The long-held belief that even low doses of radiation, such as those received in diagnostic imaging, increase cancer risk is based on an inaccurate, 70-year-old hypothesis, according to a study in the Journal of Nuclear Medicine. Evidence demonstrates a reduced, not increased, cancer risk at radiological imaging doses, the study asserts.
“We have shown that the claim made by Hermann Muller during his 1946 Nobel Lecture that all radiation is harmful, regardless of how low the dose and dose rate – known as the linear no-threshold hypothesis (LNTH) – was a non sequitur unrecognised by the radiation science community,” states Dr Jeffry A Siegel, president and CEO of Nuclear Physics Enterprises, Marlton, New Jersey. “Since then, it has repeatedly been shown that the dose-response relationship may reasonably be considered to be linear but only down to a threshold, below which there is no demonstrable harm and even often benefit. Yet, the LNTH still rules radiation regulatory policy.”
Siegel says that policies based on the presumption of harm at every dose level and proposing using lower and lower dosing for CT, x-ray, and nuclear medicine imaging studies – known as the ALARA (as low as reasonably achievable) doctrine – help reinforce existing widespread fear of radiation (radiophobia) in both physicians and patients, due to decades of misinformation. He emphasises, “This fear is unjustified by any scientific findings and is discredited by most experimental and epidemiological studies, which show that low-dose radiation, instead, stimulates protective responses provided by eons of evolution, resulting in beneficial effects.”
Citing numerous studies, the authors assert that the LNTH and ALARA are fatally flawed, as they focus only on molecular damage while ignoring protective, biological responses. Low doses of radiation stimulate protective responses and provide enhanced protections against additional damage over time, including damage from subsequent, higher radiation exposures.
Evidence presented demonstrates a reduced, not increased, cancer risk at radiological imaging doses. The Life Span Study (LSS) atomic-bomb survivor data show the LNTH-predicted, low-dose carcinogenicity is invalid below approximately 200 mGy. The effective dose of a typical computed tomography (CT) scan is about 10 mSv; a PET/CT brain scan, 5-7 mSv; and a routine whole-body F-18 FDG PET/CT scan, 12-15 mSv.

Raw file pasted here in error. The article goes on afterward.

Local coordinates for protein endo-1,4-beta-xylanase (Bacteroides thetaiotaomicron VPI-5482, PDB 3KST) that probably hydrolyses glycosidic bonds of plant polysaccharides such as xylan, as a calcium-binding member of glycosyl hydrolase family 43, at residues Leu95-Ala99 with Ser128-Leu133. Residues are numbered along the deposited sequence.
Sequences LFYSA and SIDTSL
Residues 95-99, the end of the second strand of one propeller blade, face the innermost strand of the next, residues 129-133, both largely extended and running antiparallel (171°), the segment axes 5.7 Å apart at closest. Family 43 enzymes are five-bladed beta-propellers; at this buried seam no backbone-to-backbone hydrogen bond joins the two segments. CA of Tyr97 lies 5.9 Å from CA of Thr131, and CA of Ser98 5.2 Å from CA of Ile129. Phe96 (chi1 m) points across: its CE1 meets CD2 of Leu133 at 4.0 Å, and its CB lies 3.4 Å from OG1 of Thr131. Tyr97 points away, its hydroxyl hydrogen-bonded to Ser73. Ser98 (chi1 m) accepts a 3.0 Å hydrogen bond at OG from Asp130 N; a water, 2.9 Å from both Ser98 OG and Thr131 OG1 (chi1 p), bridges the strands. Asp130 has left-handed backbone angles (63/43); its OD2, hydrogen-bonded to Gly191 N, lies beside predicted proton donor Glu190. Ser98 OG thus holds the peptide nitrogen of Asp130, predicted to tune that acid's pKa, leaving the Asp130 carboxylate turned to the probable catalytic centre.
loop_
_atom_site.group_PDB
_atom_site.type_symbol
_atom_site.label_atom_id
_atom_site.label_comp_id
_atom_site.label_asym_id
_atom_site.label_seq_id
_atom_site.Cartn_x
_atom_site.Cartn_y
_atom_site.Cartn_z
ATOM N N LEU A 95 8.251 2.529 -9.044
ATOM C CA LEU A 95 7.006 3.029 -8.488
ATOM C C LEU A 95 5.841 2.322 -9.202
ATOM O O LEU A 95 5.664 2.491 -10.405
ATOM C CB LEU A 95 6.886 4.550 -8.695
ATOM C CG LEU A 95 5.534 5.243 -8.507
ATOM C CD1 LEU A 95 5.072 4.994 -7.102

Thus, medical imaging’s much lower doses for children or adults should not be feared or avoided for radiophobic reasons. The authors reason that the actual risk of misdiagnoses from inadequate dose, or from phobia-driven avoidance of needed imaging studies, should be the main concern.
Siegel advocates for the safety and life-saving benefits of medical imaging, saying, “The task before us is to undo the public’s groundless fears of low-dose radiation exposure. The medical profession must be properly re-educated, beginning with diagnostic radiologists and nuclear medicine physicians, and only then can the public be given valid information that they can trust. Furthermore, defeating the LNTH and its offspring ALARA may lead to new ways of diagnosing and treating illness, and, even more importantly, preventing it.”
Radiologic imaging is claimed to carry an iatrogenic risk of cancer, based on an uninformed commitment to the 70-y-old linear no-threshold hypothesis (LNTH). Credible evidence of imaging-related low-dose ((<100 mGy) carcinogenic risk is non-existent; it is a hypothetical risk derived from the demonstrably false LNTH. On the contrary, low-dose radiation does not cause, but more likely helps prevent, cancer. The LNTH and its offspring, ALARA (as low as reasonably achievable), are fatally flawed, focusing only on molecular damage while ignoring protective, organismal biologic responses. Although some grant the absence of low-dose harm, they nevertheless advocate the “prudence” of dose optimization (using ALARA doses); but this is a radiophobia-centred, not scientific, approach. Medical imaging studies achieve a diagnostic purpose and should be governed by the highest science-based principles and policies. The LNTH is an invalidated hypothesis, and its use, in the form of ALARA dosing, is responsible for misguided concerns promoting radiophobia, leading to actual risks far greater than the hypothetical carcinogenic risk purportedly avoided. Further, the myriad benefits of imaging are ignored. The present work calls for ending the radiophobia caused by those asserting the need for dose optimization in imaging: the low-dose radiation of medical imaging has no documented pathway to harm, whereas the LNTH and ALARA most assuredly do.
Jeffry A Siegel, Charles W Pennington, Bill Sacks